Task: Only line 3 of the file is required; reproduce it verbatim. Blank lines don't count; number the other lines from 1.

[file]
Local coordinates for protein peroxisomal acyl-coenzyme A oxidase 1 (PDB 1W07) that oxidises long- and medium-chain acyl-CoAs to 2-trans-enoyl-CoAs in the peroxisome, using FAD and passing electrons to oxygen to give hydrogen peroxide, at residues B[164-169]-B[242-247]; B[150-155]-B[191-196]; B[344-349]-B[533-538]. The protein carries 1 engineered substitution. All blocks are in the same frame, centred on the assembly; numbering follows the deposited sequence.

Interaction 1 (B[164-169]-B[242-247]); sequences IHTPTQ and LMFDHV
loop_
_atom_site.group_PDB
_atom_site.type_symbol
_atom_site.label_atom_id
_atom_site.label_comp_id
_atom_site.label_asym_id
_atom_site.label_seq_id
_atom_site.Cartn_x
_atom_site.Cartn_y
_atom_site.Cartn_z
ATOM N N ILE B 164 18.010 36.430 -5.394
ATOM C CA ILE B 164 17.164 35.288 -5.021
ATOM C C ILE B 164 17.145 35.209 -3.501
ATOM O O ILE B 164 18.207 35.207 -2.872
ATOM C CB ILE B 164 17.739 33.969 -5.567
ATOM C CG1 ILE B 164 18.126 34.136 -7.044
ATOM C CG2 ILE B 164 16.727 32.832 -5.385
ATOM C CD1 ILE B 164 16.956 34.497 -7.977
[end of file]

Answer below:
loop_